Projects such as BigChainDB use external storage to save the Blockchain data. Similarly I am planning to use external storage to save large scale data and use Cosmos SDK to provide the blockchain capability on top of it (distributed nodes validate all the entries as they are being added onto the storage).
One question I have is, how Tendermint ensures the correctness of old blocks (that are on the storage)?
Recently there are incidents of ransomware corrupting the data on storage (actually it encrypted the data, demanding money to provide the decryption key). Essentially there is nothing (in Tendermint) that prevents anyone to access the database or harddisk directly and selectively overwrite parts of the record data.
I understand that block hashes has to match and changing the data will result in hash mismatches. The question I have is: when the old data on the storage is changed, how does Tendermint (or my app built on top of it), would know that somewhere on the disk some hashes are mismatching for some records?
Is the complete chain validated at all times (whenever a new block is being added)?
For example, on one node, one could open one year back records (on the database), and change the name / owner and save it. The hashes could be mismatching but no one really notices it, since it is old data. And then after a day or two, repeat the same on another node, and so on, till majority of the nodes are in inconsistent state.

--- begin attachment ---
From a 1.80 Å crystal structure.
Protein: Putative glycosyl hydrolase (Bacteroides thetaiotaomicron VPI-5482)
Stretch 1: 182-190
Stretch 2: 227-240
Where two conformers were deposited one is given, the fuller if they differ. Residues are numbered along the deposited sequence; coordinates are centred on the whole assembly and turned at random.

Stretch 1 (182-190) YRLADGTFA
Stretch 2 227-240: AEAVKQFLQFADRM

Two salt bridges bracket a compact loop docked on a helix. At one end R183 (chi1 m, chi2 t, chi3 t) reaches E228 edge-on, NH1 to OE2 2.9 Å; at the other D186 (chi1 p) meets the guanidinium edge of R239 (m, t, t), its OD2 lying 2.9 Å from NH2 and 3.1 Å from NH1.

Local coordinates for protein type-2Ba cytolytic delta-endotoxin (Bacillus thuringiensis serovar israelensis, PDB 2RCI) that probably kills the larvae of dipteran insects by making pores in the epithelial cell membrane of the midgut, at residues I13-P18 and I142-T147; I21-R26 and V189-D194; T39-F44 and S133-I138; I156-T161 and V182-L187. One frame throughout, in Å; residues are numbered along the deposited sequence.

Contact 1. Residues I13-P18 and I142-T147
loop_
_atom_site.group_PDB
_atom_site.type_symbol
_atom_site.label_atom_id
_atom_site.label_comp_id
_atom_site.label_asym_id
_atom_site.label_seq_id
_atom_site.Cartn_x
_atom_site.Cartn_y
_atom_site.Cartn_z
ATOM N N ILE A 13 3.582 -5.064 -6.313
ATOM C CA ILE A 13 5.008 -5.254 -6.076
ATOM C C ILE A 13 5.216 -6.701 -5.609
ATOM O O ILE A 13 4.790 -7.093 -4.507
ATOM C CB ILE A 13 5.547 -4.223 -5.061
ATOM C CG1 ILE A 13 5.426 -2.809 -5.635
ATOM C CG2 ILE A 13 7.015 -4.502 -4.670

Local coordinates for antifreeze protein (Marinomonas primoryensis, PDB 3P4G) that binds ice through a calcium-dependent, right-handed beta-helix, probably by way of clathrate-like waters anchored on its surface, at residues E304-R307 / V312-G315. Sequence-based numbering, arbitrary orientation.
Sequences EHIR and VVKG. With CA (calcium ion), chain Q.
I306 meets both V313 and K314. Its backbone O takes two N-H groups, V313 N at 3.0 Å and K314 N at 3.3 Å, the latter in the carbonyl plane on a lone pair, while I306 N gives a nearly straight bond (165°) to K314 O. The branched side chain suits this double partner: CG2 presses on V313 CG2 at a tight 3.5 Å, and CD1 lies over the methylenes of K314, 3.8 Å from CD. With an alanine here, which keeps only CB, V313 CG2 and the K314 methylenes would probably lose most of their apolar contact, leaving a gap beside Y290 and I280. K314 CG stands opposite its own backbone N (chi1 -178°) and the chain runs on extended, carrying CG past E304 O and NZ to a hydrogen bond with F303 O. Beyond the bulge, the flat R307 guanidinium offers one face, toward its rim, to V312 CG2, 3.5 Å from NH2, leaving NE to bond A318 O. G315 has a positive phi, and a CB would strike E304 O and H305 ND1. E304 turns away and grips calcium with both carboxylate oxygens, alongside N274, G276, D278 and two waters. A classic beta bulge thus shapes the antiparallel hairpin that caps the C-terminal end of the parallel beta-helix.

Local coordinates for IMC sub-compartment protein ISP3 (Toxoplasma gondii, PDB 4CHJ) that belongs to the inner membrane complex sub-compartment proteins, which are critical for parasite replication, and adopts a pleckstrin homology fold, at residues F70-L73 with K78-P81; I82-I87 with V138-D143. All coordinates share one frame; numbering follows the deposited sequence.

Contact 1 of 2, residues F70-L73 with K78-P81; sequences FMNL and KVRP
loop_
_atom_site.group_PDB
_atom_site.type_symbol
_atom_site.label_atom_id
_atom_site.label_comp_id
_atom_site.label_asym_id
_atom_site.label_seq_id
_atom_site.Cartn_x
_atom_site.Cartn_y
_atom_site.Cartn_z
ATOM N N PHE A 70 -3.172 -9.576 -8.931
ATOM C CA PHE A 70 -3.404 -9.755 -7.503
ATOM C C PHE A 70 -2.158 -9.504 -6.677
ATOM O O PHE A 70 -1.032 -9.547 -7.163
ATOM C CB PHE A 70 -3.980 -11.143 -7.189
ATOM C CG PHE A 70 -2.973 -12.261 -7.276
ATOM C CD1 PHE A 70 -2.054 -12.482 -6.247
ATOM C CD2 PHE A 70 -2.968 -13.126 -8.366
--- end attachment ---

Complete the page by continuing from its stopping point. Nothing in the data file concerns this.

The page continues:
Given that you cannot get back the data from hash, and that the system does not believe the minority nodes (if any, which may still have the original data floating somewhere), the veracity of the data becomes questionable.
Now, this may not have created new facts (since hashes do not match), but certainly created a scenario where the recorded facts became questionable. If someone disputes the records, there is no way to verify / validate the them.
How Tendermint prevents these kind of situations?
PS: If ransomeware could encrypt the whole data, it can certainly choose to overwrite portions of the data (and I personally know IT companies that got 30+ machines affected and locked up till they paid money). The worst part is, at the midnight their automated daily backup systems kicked in, literally replacing their pure backups with encrypted data copies, before anyone could understand what was going on in the morning.